How did boxer Arturo Gatti die?

Murder or suicide? "48 Hours" investigates controversy surrounding death of the world championship fighter

Produced by Doug Longhini and Josh Yager

(CBS News) - To look at them together it's clear: Amanda Gatti lives for her 3-year-old boy, Arturo Jr.

"He's everything I asked God for," Amanda told "48 Hours Mystery" correspondent Erin Moriarty. "Junior makes me complete."

In no small part, she says, because he's the spitting image of his father... a man they're both learning to live without.

"The smile is the same...just like his daddy," she said. "I miss my husband very much. I miss him when I go to sleep...I miss him when I wake up..."

Video: Amanda on her love for her son

It's a loss made all the more difficult by the shadow of suspicion that surrounds Amanda.

In July 2009, Amanda was arrested for murder and held before investigators shocked the world with their findings: Arturo Gatti, world class fighter who never gave up in the ring, had committed suicide.

"Yes, I knew. I knew. I knew," Amanda said in broken English. "My husband kill himself. Oh my God, my husband killed himself."

But even today, more than two years after Arturo's death, many of his friends, family and fans refuse to believe he took his own life.

By late 2006, Arturo Gatti had been crowned welterweight champion and amassed a multimillion-dollar fortune when, Amanda Rodrigues, then a struggling Brazilian immigrant, says they met walking dogs near his home in New Jersey.

She says she had no idea who he was. "I remember when I find out he was a fighter, I told him ... 'Oh... I thought you was even a movie star...but not a fighter...because he was so cute...'"

"Arturo was special. ...There was nobody like him," according to Tom Casino, a boxing photographer who had met Arturo years earlier -- soon after the fighter moved down from Montreal. "He looked like this little peanut."

But Arturo, then just 19, already had his eye on the prize.

"Did you have any idea the kind of fighter he'd become?" Moriarty asked Casino.

"No, not a clue," he said. "Not, until I saw him fight."

That happened a few months later in an amateur fight where 19-year-old Arturo took on a much older, more seasoned fighter.

"The guy couldn't hit him... and he's pot-shotting the guy and then hitting him like BANG," Casino explained. "He won and I was like 'Wow.' ...I've never seen anything like it. ...I knew this guy was gonna be a champ."

Arturo Gatti became just that -- bobbing, weaving and punching his way to three world titles.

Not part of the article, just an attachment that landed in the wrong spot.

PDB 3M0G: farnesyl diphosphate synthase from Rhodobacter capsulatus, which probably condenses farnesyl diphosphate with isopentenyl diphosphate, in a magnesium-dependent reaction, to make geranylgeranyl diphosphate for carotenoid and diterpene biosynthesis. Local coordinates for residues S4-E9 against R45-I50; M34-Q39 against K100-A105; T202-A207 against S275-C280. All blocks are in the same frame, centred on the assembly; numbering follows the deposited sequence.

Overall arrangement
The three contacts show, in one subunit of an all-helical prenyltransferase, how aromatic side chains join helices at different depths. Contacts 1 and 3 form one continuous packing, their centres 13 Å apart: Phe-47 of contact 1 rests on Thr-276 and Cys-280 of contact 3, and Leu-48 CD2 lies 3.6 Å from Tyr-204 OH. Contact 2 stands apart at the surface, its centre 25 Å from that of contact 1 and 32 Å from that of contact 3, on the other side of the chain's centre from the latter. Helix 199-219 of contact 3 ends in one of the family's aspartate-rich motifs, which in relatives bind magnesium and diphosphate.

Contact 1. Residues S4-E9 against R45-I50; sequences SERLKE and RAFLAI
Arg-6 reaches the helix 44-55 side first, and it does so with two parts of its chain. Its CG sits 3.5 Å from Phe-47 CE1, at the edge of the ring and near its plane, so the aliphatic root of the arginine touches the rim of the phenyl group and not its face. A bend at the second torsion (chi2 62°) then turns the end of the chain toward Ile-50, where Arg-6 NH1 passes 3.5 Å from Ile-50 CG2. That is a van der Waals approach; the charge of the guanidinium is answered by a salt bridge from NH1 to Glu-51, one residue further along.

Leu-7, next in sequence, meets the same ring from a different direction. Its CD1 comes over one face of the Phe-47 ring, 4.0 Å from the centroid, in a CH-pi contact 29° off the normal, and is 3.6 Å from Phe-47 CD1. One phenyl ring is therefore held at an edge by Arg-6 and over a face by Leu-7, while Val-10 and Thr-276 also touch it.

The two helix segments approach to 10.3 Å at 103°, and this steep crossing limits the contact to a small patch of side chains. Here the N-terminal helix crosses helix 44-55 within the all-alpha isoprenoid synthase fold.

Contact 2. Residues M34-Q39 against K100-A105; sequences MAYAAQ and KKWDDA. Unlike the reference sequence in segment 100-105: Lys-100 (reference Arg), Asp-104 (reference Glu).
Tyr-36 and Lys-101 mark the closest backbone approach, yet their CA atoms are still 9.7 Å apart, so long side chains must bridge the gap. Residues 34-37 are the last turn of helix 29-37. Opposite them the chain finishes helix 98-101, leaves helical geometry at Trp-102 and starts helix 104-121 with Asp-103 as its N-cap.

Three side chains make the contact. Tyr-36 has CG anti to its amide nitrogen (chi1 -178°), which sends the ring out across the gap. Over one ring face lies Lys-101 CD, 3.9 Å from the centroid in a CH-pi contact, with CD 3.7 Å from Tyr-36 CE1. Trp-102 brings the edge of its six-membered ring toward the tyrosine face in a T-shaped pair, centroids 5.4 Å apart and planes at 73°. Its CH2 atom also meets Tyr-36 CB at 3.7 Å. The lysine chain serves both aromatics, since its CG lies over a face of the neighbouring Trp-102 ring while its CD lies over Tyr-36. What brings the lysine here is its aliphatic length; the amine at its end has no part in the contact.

He won 40 fights - 31 by knockout. His relentlessness in the ring made Arturo a crowd favorite. And he partied outside the ring as hard as he fought in it.

"I would get calls that Arturo did something crazy," Casino told Moriarty. "Everybody that I met in the tri-state area had a party story with Arturo Gatti."

But it was his rivalry with one man that really made him a legend. "Irish" Micky Ward became a household name when actor Mark Wahlberg made a movie, "The Fighter," about Ward's life.

"I had three amazing fights with Arturo Gatti and in doing that became a very good friend..." he said.

Video: Mark Wahlberg on "The Fighter: 2" and the Gatti/Ward friendship

The Ward-Gatti trilogy would become the stuff of boxing lore. Ward won the first fight; Gatti took the second.

"He caught me in the ear and I stumbled into the corner like this," Ward demonstrated in the ring for Moriarty, "and I went boom!"

And in their final bout, Gatti stunned the crowd by winning - with a broken hand.

"'s just the poster boy of courage and heart," said Casino.

The battles Gatti fought with Ward brought out the best in both of them.

"It showed that two guys, we can actually try to fight, win and that we respected each other," said Ward.

Video: Micky Ward on his relationship with Gatti
Video: Reporter Robin Fisher on covering Gatti

Gatti showed that respect after the third fight when a battered Ward was being examined by an emergency room doctor.

"And he opens up the curtain and says, 'We got someone here who wants to say hi to ya.' The next bed over is Arturo...he's laying there, he was getting stitched up also I believe," recalled Ward.

"Well you put him there," noted Moriarty.

"Right, and he put me there. And the first thing outta his mouth, he says, 'Micky, you OK?' And that showed me...what a kid! What a guy."

It would be the start of an extraordinary friendship.

Which is why, to this day, Micky Ward can't believe Arturo could have killed himself. "I just can't see him taking his own life," he told Moriarty. "That's just not him! ...Everything in life was going good for him."

In 2006, after almost two decades in the ring, Arturo met Amanda. In less than a year, he sat her down, popped a bottle of champagne... "And then he just asked me if I would marry him. ...I think it was one of the most beautiful moments in my life," she said.

Moriarty asked Amanda, "Did you ever see him fight?"

"I only saw his last fight," she replied.

In July 2007, Gatti, now 35 and plagued by injuries, faces a much younger Alfonso Gomez. It would be Arturo's last professional fight.

"And I remember that...he was so sad...And he says, 'Baby, I wanted you to be the champion's wife." And I said, 'Baby, you're always gonna be my champion.'"

Despite his newfound love, retirement from boxing would hit Arturo Gatti hard.

According to Casino, "He partied like he fought... hard and heavy."

"48 Hours Mystery" reveals the truth about a man boxing the darkest shadows... and headed for a fall.

"I knew if he continued drinking something bad was gonna happen," Casino said. " was inevitable."